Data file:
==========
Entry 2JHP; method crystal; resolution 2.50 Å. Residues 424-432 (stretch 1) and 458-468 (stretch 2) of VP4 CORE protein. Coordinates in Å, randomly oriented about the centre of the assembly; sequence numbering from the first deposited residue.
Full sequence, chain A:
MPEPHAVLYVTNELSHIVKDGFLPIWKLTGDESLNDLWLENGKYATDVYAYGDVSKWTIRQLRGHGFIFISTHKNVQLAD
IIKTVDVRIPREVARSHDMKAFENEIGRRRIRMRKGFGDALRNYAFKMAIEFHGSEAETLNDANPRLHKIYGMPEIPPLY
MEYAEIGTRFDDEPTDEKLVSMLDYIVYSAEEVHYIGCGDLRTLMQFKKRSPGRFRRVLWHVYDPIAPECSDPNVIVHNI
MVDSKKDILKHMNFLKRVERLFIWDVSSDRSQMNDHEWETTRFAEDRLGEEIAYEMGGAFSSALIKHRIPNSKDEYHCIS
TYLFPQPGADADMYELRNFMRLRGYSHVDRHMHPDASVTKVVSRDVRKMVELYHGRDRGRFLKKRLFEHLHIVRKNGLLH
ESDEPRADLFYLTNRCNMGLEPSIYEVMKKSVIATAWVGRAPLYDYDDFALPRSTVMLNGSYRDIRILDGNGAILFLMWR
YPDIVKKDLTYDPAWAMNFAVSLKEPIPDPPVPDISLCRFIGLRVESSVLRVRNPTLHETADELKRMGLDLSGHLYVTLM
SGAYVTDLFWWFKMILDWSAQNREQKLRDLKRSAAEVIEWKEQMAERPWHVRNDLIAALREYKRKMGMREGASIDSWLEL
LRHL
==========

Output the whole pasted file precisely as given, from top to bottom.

Entry 2JHP; method crystal; resolution 2.50 Å. Residues 424-432 (stretch 1) and 458-468 (stretch 2) of VP4 CORE protein. Coordinates in Å, randomly oriented about the centre of the assembly; sequence numbering from the first deposited residue.
Full sequence, chain A:
MPEPHAVLYVTNELSHIVKDGFLPIWKLTGDESLNDLWLENGKYATDVYAYGDVSKWTIRQLRGHGFIFISTHKNVQLAD
IIKTVDVRIPREVARSHDMKAFENEIGRRRIRMRKGFGDALRNYAFKMAIEFHGSEAETLNDANPRLHKIYGMPEIPPLY
MEYAEIGTRFDDEPTDEKLVSMLDYIVYSAEEVHYIGCGDLRTLMQFKKRSPGRFRRVLWHVYDPIAPECSDPNVIVHNI
MVDSKKDILKHMNFLKRVERLFIWDVSSDRSQMNDHEWETTRFAEDRLGEEIAYEMGGAFSSALIKHRIPNSKDEYHCIS
TYLFPQPGADADMYELRNFMRLRGYSHVDRHMHPDASVTKVVSRDVRKMVELYHGRDRGRFLKKRLFEHLHIVRKNGLLH
ESDEPRADLFYLTNRCNMGLEPSIYEVMKKSVIATAWVGRAPLYDYDDFALPRSTVMLNGSYRDIRILDGNGAILFLMWR
YPDIVKKDLTYDPAWAMNFAVSLKEPIPDPPVPDISLCRFIGLRVESSVLRVRNPTLHETADELKRMGLDLSGHLYVTLM
SGAYVTDLFWWFKMILDWSAQNREQKLRDLKRSAAEVIEWKEQMAERPWHVRNDLIAALREYKRKMGMREGASIDSWLEL
LRHL